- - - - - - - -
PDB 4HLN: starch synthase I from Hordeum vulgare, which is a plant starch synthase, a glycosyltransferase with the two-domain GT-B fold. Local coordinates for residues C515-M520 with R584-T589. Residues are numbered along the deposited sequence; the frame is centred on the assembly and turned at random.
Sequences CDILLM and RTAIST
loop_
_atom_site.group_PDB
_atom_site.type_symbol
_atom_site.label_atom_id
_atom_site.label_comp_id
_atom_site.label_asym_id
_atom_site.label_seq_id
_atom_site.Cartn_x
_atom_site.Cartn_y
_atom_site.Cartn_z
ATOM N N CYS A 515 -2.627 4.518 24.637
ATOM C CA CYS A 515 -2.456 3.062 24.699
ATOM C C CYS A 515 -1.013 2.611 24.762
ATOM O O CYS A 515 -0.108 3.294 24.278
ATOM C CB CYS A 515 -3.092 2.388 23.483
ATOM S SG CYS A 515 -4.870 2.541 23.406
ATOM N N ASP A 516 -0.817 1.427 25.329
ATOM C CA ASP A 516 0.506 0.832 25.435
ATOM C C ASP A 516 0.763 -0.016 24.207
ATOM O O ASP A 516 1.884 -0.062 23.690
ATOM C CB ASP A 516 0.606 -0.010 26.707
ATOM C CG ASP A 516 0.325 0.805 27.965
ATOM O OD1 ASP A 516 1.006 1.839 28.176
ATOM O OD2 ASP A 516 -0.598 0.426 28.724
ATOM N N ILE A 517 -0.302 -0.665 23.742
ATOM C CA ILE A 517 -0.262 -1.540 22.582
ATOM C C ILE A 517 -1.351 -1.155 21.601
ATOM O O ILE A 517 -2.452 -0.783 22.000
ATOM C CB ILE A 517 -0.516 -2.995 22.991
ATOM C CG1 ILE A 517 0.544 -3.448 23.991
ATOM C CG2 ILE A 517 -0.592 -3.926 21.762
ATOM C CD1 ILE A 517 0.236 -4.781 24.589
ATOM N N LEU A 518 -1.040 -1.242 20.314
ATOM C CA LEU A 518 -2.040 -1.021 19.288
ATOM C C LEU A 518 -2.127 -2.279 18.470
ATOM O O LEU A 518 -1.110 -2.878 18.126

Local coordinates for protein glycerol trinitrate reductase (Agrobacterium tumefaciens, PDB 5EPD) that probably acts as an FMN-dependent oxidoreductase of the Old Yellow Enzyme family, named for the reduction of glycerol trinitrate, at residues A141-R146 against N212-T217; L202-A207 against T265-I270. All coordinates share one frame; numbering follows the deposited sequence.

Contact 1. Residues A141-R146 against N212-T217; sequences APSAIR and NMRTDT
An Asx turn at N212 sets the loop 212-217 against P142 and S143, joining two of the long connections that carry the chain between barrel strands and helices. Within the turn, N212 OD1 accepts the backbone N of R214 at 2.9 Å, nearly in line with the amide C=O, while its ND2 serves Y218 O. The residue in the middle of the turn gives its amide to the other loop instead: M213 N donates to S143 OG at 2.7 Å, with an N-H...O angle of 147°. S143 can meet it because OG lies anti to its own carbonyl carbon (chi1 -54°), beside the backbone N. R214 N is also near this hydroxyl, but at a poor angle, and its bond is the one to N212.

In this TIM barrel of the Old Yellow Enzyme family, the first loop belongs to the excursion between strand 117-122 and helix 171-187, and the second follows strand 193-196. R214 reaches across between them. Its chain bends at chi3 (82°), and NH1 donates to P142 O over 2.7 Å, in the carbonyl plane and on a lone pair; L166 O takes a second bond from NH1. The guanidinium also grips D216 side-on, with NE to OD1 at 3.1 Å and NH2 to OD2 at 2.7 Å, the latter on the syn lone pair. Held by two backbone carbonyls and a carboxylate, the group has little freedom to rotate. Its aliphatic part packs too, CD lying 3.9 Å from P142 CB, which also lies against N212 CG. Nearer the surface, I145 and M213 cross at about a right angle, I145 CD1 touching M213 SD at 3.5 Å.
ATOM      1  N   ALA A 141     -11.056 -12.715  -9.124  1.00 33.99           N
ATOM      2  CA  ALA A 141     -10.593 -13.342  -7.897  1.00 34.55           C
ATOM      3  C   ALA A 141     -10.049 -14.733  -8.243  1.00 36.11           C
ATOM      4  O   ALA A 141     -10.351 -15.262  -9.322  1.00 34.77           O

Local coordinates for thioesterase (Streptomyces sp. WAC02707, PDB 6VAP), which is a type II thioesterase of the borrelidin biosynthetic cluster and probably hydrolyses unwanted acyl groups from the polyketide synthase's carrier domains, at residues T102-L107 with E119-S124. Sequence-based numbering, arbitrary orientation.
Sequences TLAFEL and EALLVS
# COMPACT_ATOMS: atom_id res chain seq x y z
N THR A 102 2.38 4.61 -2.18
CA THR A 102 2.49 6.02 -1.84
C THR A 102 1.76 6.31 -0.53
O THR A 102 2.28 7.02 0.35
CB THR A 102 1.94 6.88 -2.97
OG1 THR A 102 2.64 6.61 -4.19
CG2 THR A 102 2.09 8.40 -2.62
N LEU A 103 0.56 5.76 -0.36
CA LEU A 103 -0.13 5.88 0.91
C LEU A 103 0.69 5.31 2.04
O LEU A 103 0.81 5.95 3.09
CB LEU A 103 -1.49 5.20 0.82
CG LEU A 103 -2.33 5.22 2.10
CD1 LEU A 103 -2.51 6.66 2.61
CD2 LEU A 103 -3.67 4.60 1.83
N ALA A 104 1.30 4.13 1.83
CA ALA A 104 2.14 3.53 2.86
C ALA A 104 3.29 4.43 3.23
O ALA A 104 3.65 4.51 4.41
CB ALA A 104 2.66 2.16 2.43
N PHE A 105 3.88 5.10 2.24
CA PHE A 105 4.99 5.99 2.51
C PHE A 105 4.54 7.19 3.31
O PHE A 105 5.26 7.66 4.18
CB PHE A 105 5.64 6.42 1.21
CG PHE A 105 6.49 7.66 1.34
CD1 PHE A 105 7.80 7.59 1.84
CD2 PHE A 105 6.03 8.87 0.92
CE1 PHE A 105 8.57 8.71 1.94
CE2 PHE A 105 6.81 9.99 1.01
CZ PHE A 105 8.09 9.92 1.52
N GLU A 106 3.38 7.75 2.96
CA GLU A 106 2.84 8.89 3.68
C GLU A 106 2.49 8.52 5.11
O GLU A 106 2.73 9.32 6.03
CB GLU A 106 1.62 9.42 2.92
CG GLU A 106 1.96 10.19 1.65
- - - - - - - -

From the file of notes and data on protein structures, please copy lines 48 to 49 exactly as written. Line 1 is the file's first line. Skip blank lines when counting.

Sequences TLAFEL and EALLVS
# COMPACT_ATOMS: atom_id res chain seq x y z